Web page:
- SIGDOC (for a one-year term)
If you are a voting member of SIGBio or SIGDOC, you may petition the ACM to request an election. A petition with the names/signatures of at least 1% of the SIG's members must be submitted to ACM HQs by 23 October 2017. To initiate the petition process, please contact Pat Ryan, ACM's Chief Operating Officer. If the petition is successful, the SIG will be asked to form a nominating committee and begin the electoral process.
Each year, ACM recognizes technical and professional achievements within the computing and information technology community through its celebrated Awards Program. ACM welcomes nominations for candidates whose work exemplifies the best and most influential contributions to our community, and society at large. ACM's award committees evaluate the contributions of candidates for various awards that span a spectrum of professional and technological accomplishments. For awards presented at the annual June banquet, the deadline for nominations has been changed from November 30, 2017 to January 15, 2018, with the exceptions of the Doctoral Dissertation Award nominations, which are due October 31, 2017 and the ACM - IEEE CS George Michael Memorial Fellowship nominations, which are due May 1, 2018.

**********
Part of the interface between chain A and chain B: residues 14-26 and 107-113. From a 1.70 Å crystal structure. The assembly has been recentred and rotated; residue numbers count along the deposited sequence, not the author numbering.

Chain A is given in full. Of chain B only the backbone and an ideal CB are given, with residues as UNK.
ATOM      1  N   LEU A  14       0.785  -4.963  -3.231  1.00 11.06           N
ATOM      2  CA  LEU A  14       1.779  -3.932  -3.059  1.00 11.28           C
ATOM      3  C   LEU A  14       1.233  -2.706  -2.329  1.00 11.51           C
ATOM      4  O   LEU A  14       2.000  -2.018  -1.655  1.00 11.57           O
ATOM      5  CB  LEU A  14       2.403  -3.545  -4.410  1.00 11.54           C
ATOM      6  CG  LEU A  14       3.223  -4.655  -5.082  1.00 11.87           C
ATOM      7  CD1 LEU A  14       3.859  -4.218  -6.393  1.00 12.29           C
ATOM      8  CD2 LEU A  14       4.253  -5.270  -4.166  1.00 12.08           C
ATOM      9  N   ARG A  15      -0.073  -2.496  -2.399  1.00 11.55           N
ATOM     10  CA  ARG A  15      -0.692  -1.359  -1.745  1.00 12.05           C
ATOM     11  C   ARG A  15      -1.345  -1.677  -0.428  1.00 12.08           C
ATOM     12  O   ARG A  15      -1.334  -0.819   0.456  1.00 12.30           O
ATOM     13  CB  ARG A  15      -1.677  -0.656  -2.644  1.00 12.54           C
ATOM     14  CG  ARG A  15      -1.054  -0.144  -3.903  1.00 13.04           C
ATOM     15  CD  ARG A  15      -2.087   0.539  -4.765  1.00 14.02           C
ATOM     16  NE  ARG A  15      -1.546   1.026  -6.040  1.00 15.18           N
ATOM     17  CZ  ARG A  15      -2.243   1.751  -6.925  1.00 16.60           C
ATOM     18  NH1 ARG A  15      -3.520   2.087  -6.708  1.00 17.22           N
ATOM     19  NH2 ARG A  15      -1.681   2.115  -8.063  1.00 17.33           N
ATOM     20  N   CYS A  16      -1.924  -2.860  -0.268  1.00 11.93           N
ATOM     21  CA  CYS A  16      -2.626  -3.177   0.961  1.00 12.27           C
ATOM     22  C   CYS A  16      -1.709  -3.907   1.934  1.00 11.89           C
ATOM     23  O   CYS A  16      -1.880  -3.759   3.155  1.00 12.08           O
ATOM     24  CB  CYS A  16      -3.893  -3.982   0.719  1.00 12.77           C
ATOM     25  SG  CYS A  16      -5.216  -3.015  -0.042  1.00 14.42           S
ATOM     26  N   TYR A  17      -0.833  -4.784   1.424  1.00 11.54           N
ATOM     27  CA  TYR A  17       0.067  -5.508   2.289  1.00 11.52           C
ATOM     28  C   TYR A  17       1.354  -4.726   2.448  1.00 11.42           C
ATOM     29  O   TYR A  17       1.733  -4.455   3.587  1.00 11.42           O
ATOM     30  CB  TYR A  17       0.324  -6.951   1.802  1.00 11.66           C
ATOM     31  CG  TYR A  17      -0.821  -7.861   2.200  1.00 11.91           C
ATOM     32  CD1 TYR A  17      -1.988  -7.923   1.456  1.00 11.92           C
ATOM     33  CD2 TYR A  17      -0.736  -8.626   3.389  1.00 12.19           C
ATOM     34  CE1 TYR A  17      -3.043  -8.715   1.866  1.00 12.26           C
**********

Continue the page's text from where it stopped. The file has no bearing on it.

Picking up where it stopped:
Please take a moment to consider those individuals in your community who may be suitable for nomination. Refer to the award nominations page for nomination guidelines and the complete listing of Award Subcommittee Chairs and Members.
The Senior Member advanced grade of membership recognizes ACM members with at least 10 years of professional experience and 5 years of continuous ACM Professional membership. Nominations are accepted on a quarterly basis. The deadline for nominations is December 3.
ACM's Special Interest Groups (SIGs) regularly cite outstanding individuals for their contributions in more than 35 distinct technological fields. Some awards presented (or to be presented) at recent conferences: